Jewish organizations are helping Philadelphians celebrate a socially distant Shavuot with virtual events and study sessions.
Center City Kehillah, which usually hosts an all-night interdenominational Shavuot celebration, is creating a modified version using Zoom.
“We wanted to do something different and innovative and virtual and celebratory,” Center City Kehillah Director Miriam Steinberg-Egeth said.
The event’s organizing committee is not trying to replace or re-create the experience of having more than 300 people in one room for 12 hours. Instead, they are trying to offer an opportunity for connection during the holiday.
“The things that are important about the in-person gathering, besides the volume and diversity of people, is people feeling connected to something bigger than themselves, being able to learn something new, feeling the closeness of what Center City Jewish life is like,” she said.
There will be a Zoom service on May 28 before candles are lit so those who do not use technology during holidays can participate.
There will also be a series of online classes in honor of the custom of staying up all night to learn Torah. Rather than hosting a single all-night study session, classes will be offered in the evenings on May 26-28.
Teachers will provide source sheets to aid in further study, and participants can be matched with small groups of learning partners, or chavruta.
Additionally, Center City Kehillah will deliver free cheesecake, a traditional Shavuot dessert, and collect donations on its website to cover the cost.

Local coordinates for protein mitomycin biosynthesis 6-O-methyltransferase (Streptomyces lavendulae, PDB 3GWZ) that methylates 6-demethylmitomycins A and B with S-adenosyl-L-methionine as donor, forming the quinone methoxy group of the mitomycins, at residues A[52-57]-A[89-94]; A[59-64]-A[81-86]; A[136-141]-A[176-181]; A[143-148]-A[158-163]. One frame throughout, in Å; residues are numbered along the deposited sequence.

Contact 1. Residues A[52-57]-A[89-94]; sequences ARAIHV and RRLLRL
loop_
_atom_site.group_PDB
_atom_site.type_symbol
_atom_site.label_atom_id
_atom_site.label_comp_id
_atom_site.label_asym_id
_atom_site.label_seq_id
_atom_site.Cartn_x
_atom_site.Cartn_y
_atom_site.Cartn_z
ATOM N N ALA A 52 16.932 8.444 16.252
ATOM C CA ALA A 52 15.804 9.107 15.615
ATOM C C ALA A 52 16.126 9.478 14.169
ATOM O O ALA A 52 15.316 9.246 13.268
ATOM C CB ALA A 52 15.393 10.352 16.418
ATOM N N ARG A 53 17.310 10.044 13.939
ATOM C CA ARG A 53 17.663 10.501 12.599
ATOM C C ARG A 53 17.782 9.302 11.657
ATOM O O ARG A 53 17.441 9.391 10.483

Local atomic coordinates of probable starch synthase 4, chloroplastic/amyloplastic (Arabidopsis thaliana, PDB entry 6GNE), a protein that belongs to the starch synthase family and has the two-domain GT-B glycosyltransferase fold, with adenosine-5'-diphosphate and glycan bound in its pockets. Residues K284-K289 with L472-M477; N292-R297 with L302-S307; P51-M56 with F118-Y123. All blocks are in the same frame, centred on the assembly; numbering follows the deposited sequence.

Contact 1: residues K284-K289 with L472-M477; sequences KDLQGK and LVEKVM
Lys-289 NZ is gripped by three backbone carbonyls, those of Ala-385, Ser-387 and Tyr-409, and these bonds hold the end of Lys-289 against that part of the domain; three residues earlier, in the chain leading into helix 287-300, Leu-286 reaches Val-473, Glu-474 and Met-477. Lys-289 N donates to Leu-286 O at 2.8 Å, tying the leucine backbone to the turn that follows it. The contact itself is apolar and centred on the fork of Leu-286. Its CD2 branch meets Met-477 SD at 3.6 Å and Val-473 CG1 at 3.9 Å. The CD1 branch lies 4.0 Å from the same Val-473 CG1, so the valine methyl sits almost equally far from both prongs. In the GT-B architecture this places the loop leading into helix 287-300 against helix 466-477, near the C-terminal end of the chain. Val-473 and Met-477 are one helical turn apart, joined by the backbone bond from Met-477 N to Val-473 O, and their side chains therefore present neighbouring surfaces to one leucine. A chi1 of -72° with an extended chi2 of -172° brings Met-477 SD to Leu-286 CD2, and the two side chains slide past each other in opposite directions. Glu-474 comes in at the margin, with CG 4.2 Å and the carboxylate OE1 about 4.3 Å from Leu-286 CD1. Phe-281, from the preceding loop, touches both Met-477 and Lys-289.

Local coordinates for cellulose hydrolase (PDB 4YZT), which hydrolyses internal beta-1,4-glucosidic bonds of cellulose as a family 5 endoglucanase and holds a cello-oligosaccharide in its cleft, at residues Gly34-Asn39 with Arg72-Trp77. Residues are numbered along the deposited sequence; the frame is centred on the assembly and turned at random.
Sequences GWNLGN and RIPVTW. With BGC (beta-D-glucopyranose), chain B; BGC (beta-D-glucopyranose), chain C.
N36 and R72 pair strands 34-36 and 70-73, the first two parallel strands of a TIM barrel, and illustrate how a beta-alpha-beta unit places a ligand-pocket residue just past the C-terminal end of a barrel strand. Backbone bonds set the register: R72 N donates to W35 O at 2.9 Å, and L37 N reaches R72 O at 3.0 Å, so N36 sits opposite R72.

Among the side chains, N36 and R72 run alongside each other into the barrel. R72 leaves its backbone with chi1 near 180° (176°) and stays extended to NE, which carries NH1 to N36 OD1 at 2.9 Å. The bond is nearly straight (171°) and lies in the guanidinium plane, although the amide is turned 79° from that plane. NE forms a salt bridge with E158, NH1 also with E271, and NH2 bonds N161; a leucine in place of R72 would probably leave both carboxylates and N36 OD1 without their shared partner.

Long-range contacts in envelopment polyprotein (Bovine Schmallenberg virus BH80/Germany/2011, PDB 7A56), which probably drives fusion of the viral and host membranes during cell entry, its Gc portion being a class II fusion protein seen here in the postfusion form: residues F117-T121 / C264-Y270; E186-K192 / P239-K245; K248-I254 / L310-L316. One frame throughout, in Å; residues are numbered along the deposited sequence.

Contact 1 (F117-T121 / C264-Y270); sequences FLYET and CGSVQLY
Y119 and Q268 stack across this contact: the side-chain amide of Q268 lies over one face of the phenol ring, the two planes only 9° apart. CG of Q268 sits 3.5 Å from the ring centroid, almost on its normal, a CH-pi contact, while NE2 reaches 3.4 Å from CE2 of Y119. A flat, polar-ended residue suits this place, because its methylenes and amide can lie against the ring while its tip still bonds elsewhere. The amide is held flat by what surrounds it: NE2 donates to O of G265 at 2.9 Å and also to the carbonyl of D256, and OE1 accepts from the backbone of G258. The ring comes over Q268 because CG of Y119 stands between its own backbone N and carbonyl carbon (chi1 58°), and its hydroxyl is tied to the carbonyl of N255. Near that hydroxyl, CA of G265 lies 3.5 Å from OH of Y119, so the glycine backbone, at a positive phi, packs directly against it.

“It’s a symbol and it’s a tangible thing people can actually enjoy when so much is virtual,” Steinberg-Egeth said. “Food really is a way to show love, and I want people to feel loved by their community.”
Kehillah of Old York Road is also offering free cheesecake and dairy pound cake deliveries.
“A day after the offer went online, 50 people had signed up,” Kehillah of Old York Road Director Kim Decker said.
KOYR will feature rabbis and scholars over Zoom speaking on various topics, including coronavirus and Jewish rituals involving the body in the days leading to Shavuot.
Decker said her community’s connectedness made the transition to virtual celebrations easier.
“I’m proud that my community naturally comes together and we have for a long time, so this has not been a difficult transition. We’re all connected in some way, and I look at that as something positive” she said.
“I also think many people are looking for purpose and meaning in their lives right now. Maybe celebrating Jewish holidays can be helpful with that,” she added.
Adults can socialize and study virtually over Zoom, but what about kids?
Lisa Litman, director of the Jewish learning website jkidphilly.org, had suggestions for engaging them in Shavuot celebrations at home.
“Shavuot celebrates the first fruits of the summer harvests, so a taste tests of different kinds of breads or fruits could be fun,” she said.
Other activities that go with the harvest theme are planting gardens and decorating the house with flowers or paper cutouts.
The jkidphilly website lists kid-friendly recipes for festive dairy foods, including no-bake cheesecake, blintzes and ice cream in a bag.
“You could do a whole ice cream taste test for different flavors or have a sundae bar with all different toppings,” Litman said.
Other Shavuot customs, such as making pilgrimages to Jerusalem or staying up all night learning, can be honored with a walk around the block and a pajama party. Kids and parents can visit the jkidphilly Facebook page for Shavuot-themed story time and sing-alongs.
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